The plot is familiar, but energetic artwork and a comical twist at the end may make it feel fresh enough to entertain a new...

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RED CAT BLUE CAT

Feline enemies become firm friends in this predictable but potentially pleasing debut.

Bright, blotchy, child-like pictures show a stripy red cat and a spotted blue cat that live on separate floors of a sketchily drawn house. The cause of friction between them isn’t clear, but readers are quickly informed that despite their scrapping, each is secretly envious of the other. Blue Cat wants to be “fast and bouncy like Red Cat,” while Red Cat “wishe[s] he were as smart as Blue Cat.” Each tries to change color, believing that will change their attributes. But eating appropriately colored food, rolling in paint and/or dressing up, although mildly amusing, doesn’t change anything. Working together to get clean and comfortable, however, does the trick (not entirely convincingly), and soon the two are sharing advice on how to be more active and/or clever. Like the text, Desmond’s playful illustrations are straightforward. Multiple vignettes on most pages appear to incorporate paint, ink and some printed papers with the two title colors dominating, but there’s plenty of white space as well. One small portrait shows the family that likely lives in the house too, but the focus remains firmly on the fractious cats.

The plot is familiar, but energetic artwork and a comical twist at the end may make it feel fresh enough to entertain a new generation of feline fanciers. (Picture book. 4-7)

Pub Date: Sept. 11, 2012

ISBN: 978-1-60905-248-5

Page Count: 40

Publisher: Blue Apple

Review Posted Online: April 18, 2012

Kirkus Reviews Issue: Aug. 1, 2012

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THE WONKY DONKEY

The print version of a knee-slapping cumulative ditty.

In the song, Smith meets a donkey on the road. It is three-legged, and so a “wonky donkey” that, on further examination, has but one eye and so is a “winky wonky donkey” with a taste for country music and therefore a “honky-tonky winky wonky donkey,” and so on to a final characterization as a “spunky hanky-panky cranky stinky-dinky lanky honky-tonky winky wonky donkey.” A free musical recording (of this version, anyway—the author’s website hints at an adults-only version of the song) is available from the publisher and elsewhere online. Even though the book has no included soundtrack, the sly, high-spirited, eye patch–sporting donkey that grins, winks, farts, and clumps its way through the song on a prosthetic metal hoof in Cowley’s informal watercolors supplies comical visual flourishes for the silly wordplay. Look for ready guffaws from young audiences, whether read or sung, though those attuned to disability stereotypes may find themselves wincing instead or as well.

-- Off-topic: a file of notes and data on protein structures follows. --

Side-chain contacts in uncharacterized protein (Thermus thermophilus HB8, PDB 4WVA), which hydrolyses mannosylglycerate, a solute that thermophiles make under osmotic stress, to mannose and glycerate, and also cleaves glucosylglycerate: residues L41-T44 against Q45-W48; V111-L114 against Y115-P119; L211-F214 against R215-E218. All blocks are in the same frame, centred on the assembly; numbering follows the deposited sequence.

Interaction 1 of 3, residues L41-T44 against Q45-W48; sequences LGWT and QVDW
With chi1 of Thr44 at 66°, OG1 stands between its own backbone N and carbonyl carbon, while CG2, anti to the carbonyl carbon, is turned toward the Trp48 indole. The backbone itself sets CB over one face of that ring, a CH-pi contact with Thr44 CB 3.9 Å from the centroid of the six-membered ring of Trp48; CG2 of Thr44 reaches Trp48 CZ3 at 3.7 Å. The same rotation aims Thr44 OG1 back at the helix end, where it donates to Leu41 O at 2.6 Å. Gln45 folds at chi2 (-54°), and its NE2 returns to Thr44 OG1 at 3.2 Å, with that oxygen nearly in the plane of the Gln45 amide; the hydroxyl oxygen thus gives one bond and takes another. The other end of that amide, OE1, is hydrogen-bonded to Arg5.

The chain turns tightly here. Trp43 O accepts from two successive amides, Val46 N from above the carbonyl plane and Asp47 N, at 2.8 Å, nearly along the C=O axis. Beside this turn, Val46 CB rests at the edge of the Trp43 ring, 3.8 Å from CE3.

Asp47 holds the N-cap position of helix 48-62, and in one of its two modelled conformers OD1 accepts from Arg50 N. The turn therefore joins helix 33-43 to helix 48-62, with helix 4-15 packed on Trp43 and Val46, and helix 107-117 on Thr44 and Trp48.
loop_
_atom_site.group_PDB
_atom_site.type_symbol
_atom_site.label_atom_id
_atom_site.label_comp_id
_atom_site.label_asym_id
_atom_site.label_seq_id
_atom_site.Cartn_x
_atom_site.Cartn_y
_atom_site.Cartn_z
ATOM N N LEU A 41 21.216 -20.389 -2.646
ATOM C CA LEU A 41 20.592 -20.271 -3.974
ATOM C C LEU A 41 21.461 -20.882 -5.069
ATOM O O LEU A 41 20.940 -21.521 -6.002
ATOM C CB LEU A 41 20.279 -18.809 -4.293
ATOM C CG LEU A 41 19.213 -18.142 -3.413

Hee haw. (Picture book. 5-7)

Pub Date: May 1, 2010

ISBN: 978-0-545-26124-1

Page Count: 26

Publisher: Scholastic

Review Posted Online: Dec. 29, 2018

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Serve this superbly designed title to all who relish slightly scary stories.

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CREEPY CARROTS!

Kids know vegetables can be scary, but rarely are edible roots out to get someone. In this whimsical mock-horror tale, carrots nearly frighten the whiskers off Jasper Rabbit, an interloper at Crackenhopper Field.

Jasper loves carrots, especially those “free for the taking.” He pulls some in the morning, yanks out a few in the afternoon, and comes again at night to rip out more. Reynolds builds delicious suspense with succinct language that allows understatements to be fully exploited in Brown’s hilarious illustrations. The cartoon pictures, executed in pencil and then digitally colored, are in various shades of gray and serve as a perfectly gloomy backdrop for the vegetables’ eerie orange on each page. “Jasper couldn’t get enough carrots … / … until they started following him.” The plot intensifies as Jasper not only begins to hear the veggies nearby, but also begins to see them everywhere. Initially, young readers will wonder if this is all a product of Jasper’s imagination. Was it a few snarling carrots or just some bathing items peeking out from behind the shower curtain? The ending truly satisfies both readers and the book’s characters alike. And a lesson on greed goes down like honey instead of a forkful of spinach.

Serve this superbly designed title to all who relish slightly scary stories. (Picture book. 4-7)

Pub Date: Aug. 21, 2012

ISBN: 978-1-4424-0297-3

Page Count: 40

Publisher: Simon & Schuster

Review Posted Online: May 2, 2012

Kirkus Reviews Issue: Aug. 1, 2012

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